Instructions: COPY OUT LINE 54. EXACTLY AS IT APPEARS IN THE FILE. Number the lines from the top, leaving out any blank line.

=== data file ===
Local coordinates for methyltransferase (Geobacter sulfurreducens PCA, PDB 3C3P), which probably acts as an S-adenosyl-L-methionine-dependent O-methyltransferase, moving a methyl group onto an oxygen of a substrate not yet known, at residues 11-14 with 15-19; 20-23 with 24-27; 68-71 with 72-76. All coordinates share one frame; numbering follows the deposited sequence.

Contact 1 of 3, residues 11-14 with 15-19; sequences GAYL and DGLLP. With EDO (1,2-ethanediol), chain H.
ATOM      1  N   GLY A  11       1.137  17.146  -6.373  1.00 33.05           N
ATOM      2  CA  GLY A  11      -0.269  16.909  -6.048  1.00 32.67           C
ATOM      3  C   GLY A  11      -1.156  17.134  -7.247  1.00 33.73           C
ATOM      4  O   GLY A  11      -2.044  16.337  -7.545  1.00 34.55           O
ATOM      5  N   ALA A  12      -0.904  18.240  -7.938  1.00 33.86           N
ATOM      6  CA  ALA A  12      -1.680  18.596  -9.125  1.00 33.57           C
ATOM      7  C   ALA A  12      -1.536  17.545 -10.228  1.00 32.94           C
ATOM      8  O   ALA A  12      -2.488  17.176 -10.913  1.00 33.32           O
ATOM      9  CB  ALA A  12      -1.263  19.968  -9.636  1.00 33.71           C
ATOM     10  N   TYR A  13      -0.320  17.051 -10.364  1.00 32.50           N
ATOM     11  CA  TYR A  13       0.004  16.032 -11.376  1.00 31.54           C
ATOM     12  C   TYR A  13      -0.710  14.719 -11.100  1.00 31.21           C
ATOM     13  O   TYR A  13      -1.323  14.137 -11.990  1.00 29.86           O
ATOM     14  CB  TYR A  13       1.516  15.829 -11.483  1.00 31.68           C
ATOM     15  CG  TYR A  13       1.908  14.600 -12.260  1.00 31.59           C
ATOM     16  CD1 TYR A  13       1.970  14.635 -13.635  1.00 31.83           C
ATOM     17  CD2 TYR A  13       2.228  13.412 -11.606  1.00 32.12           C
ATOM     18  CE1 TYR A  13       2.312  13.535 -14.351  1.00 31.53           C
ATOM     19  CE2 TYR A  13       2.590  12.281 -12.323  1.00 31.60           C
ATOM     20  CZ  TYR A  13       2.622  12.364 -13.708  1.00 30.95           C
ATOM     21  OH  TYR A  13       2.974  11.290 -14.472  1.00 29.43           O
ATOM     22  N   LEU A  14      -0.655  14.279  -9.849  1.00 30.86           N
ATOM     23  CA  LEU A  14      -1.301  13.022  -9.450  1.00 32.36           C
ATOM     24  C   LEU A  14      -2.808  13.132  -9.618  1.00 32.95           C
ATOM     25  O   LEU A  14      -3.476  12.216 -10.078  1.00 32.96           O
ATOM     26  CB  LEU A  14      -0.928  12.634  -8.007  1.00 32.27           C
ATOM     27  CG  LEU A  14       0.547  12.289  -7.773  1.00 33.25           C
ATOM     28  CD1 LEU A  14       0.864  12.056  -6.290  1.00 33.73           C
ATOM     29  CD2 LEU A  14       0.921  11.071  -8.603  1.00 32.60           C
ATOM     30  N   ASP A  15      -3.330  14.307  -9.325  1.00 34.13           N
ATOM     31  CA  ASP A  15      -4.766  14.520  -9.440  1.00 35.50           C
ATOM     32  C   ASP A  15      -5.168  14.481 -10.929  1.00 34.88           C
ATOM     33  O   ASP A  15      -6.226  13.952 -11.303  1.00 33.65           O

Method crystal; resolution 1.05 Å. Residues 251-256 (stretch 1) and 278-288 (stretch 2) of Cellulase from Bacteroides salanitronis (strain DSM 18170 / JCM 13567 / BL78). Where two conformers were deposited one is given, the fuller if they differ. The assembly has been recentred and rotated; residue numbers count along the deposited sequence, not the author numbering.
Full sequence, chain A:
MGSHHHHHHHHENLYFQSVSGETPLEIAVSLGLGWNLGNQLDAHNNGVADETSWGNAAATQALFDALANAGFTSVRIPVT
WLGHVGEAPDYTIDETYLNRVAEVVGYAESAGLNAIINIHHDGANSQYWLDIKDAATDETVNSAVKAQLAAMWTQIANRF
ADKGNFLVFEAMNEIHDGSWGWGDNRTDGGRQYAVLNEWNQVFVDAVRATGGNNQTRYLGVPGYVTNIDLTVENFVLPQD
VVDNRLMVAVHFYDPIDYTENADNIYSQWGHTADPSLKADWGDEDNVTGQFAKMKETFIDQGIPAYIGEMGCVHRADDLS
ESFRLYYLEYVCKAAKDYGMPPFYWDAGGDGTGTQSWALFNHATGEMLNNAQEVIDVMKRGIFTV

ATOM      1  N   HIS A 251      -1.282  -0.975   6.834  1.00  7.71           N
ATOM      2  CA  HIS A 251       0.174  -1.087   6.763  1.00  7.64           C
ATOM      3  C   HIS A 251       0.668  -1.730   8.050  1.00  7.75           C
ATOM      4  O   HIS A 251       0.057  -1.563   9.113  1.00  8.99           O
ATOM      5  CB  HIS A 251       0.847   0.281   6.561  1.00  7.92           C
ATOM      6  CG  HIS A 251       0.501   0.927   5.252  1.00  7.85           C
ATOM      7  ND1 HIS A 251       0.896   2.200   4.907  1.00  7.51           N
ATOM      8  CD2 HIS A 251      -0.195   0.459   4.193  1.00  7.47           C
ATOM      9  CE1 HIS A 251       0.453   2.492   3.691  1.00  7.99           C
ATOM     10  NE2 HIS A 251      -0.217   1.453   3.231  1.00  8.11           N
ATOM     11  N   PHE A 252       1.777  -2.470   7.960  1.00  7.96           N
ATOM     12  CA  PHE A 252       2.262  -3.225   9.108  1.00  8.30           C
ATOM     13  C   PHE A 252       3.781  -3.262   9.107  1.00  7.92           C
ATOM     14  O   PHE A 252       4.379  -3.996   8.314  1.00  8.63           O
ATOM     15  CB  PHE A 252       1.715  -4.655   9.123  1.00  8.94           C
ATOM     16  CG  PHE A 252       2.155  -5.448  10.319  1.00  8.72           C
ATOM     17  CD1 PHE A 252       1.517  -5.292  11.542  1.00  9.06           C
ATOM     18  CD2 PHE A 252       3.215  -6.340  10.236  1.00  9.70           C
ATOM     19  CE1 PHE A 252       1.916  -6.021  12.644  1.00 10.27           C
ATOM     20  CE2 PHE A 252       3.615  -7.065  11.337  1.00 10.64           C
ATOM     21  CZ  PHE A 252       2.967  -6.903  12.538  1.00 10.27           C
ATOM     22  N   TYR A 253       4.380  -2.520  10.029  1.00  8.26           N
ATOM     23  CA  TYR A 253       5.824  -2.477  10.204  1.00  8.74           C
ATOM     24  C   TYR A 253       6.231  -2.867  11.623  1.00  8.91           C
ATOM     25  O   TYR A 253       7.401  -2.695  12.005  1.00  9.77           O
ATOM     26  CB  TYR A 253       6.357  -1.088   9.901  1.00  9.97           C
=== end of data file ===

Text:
ATOM     12  CA  PHE A 252       2.262  -3.225   9.108  1.00  8.30           C